As you gain access to advanced and hybrid vocations, this will allow you to experiment further with team compositions. It is possible to beat the game with a group of four magic users, or a group of four sword-wielders, but it's much easier (and more fun) to create dynamic parties that support each other in terms of play style. Mix and match vocations to see what works for you, and be ready to suffer some crushing defeats when you realize that certain vocations really need a caster to heal them.
You can diversify your team by borrowing existing pawns from the 'rift' stones that you'll find throughout the world. Of course, it makes sense to borrow pawns that are a higher level than you, but you should also borrow pawns that are already well-versed in a particular vocation that you're not.
To change your own vocation, you'll merely need to talk to the Innkeeper at any Inn and make the switch. For more information on vocation switching, follow our guide on How To Change Class in Dragon's Dogma.
Stock Up On Curatives (And Make Pawns Carry Them)
Although the casting classes of Dragon's Dogma can provide effective healing, taking curatives in the form of herbs, potions and food can often be a much more efficient way of recovering lost HP during combat. HP restoring items come in a variety of types, but the best kinds are curative herbs that are designed for this purpose. With that being said, it doesn't hurt to also keep hold of items like food that restore less health if they're a low enough item weight.
Giving curative items to your pawns is another essential step in 'stocking up' as pawns will be able to use these to heal themselves should they need to. In addition, giving your pawns curatives also functions as extra storage, as each curative item has a weight, and you don't want to become over-encumbered. If you're running out of space in your own inventory for curatives, give more to your team of pawns! You can easily swap items between inventories later.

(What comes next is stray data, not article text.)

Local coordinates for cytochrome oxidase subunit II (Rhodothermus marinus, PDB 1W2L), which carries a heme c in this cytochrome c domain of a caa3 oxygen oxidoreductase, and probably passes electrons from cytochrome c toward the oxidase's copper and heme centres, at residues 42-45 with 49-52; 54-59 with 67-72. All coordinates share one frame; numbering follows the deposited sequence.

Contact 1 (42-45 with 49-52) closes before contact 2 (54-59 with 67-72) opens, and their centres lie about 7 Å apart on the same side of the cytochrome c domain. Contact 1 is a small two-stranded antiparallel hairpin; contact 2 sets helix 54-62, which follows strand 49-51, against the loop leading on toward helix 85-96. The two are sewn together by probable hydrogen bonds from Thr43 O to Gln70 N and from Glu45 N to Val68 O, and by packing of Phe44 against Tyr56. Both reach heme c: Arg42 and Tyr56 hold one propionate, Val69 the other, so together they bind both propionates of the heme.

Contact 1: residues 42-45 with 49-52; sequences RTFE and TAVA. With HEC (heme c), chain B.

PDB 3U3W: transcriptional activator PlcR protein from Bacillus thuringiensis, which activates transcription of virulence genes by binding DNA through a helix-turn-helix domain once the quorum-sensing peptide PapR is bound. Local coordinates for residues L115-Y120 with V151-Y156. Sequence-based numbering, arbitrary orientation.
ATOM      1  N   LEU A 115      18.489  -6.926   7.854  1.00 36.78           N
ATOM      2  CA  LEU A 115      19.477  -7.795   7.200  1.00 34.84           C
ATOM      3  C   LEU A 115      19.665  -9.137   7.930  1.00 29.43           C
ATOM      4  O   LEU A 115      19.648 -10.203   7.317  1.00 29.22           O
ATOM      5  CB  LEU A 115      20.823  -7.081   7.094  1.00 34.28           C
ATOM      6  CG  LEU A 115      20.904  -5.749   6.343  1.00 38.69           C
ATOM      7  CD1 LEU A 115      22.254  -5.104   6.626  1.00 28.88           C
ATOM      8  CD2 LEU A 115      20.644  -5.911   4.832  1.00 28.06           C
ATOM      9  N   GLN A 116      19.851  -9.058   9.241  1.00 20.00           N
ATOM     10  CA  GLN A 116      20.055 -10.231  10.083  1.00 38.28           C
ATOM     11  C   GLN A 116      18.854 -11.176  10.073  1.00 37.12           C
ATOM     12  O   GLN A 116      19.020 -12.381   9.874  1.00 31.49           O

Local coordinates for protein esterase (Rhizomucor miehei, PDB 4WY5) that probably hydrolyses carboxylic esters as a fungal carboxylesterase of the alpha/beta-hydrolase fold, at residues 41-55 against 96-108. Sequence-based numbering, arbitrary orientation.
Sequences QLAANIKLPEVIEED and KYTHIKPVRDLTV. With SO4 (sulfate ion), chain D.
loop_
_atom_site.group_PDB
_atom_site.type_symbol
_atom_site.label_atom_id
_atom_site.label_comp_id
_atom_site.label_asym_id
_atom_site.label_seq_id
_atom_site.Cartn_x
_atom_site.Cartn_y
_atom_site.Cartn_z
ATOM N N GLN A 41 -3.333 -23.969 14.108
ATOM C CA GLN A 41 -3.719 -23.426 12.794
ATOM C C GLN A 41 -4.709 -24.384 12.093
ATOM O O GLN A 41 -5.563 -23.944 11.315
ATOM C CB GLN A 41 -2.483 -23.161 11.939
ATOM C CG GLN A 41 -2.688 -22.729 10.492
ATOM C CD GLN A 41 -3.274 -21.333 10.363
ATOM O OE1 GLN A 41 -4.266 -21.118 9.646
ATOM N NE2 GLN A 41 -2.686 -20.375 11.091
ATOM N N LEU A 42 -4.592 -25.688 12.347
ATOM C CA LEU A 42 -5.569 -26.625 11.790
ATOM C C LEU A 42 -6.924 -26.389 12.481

Keep All Characters Well Equipped
This may seem like an obvious tip, but equipment has a huge impact on your stats in Dragon's Dogma. Be sure to check back at every vendor regularly, as new items are added with frequency. You'll want to make sure you always have the best item for each type of equipment. This includes both your primary and off-hand weapon, and a few pieces of armour per vocation.
This applies to your pawns just as much as it applies to the player character. Make sure your money is distributed evenly between spending on yourself and spending on your pawns so that you don't find yourself in a situation where one character is significantly better equipped than the others.
Another important detail in this is the ability to upgrade your weapons, a feature that can be accessed by talking to Caxton at the armoury. They'll allow you to enhance your weapons and armour up to three levels in exchange for money and some items. Make sure you're enhancing items that you won't be replacing anytime soon, as the extra damage and defense make a noticeable difference.
Target Weak Points By Climbing
In the combat of Dragon's Dogma, it's best to learn by doing, but an essential tip for engaging with the various large boss creatures that you'll encounter is to take advantage of the climbing system as much as possible.
Every boss creature can be climbed, which will allow you to reach areas of the creature that you can stab for extra damage. Effectively, most bosses will have a weak point that you should be targeting where you can, and one of the most entertaining ways of doing this will be climbing directly onto the creature.
Of course, the climbing system is very much based on your stamina, so be aware that certain character builds aren't going to be optimised for climbing. This doesn't mean you can't still give it a try, but you'll have a shorter window to reach the right spots.